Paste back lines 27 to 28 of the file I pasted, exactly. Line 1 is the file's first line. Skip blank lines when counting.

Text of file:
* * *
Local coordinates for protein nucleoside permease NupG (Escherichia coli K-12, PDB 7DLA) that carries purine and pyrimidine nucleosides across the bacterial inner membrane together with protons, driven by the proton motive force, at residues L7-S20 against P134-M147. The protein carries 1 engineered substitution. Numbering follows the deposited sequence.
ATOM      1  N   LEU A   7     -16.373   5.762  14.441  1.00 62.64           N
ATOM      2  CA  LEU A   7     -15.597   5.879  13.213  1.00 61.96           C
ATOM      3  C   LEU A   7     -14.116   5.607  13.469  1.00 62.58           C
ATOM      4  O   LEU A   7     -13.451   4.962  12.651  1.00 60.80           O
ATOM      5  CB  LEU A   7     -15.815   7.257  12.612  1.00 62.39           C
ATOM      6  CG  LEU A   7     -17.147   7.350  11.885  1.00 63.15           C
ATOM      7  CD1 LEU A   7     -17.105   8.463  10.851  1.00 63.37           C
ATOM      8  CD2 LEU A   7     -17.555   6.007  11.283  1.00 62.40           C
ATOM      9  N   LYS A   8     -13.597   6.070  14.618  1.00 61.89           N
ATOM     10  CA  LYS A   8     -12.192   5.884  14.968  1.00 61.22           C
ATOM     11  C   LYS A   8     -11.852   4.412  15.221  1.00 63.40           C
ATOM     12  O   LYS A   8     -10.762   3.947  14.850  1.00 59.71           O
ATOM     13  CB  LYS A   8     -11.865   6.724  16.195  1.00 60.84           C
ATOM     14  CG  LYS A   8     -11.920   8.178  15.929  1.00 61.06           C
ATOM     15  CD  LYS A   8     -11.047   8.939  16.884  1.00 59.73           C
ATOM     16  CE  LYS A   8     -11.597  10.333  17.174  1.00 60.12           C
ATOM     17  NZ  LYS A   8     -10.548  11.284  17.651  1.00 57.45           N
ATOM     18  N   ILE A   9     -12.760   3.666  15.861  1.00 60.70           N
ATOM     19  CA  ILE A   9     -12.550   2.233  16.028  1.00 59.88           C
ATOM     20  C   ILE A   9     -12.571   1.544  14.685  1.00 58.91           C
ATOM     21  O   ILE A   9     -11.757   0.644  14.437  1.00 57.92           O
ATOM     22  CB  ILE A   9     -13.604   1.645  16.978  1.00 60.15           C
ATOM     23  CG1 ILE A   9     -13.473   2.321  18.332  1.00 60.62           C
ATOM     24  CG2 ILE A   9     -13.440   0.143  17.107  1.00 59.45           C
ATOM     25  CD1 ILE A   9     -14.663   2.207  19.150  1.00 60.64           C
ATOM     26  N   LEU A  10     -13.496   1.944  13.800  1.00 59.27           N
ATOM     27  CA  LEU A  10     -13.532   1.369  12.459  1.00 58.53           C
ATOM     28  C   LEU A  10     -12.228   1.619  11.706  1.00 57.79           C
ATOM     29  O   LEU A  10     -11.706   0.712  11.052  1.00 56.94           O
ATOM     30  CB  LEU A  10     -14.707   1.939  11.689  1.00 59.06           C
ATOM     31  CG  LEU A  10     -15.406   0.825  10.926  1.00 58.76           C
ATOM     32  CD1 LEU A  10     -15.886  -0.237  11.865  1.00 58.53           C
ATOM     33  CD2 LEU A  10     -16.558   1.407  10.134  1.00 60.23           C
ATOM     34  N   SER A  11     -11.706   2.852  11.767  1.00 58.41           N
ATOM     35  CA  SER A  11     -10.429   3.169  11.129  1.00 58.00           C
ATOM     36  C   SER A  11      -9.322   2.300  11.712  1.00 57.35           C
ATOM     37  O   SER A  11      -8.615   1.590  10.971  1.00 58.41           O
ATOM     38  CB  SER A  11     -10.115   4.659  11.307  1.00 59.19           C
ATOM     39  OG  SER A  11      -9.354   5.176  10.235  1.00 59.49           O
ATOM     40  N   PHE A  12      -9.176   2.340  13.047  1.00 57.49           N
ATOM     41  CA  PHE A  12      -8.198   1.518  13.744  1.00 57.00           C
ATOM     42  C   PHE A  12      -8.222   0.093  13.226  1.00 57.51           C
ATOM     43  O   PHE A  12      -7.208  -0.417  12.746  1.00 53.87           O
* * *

ATOM     26  N   LEU A  10     -13.496   1.944  13.800  1.00 59.27           N
ATOM     27  CA  LEU A  10     -13.532   1.369  12.459  1.00 58.53           C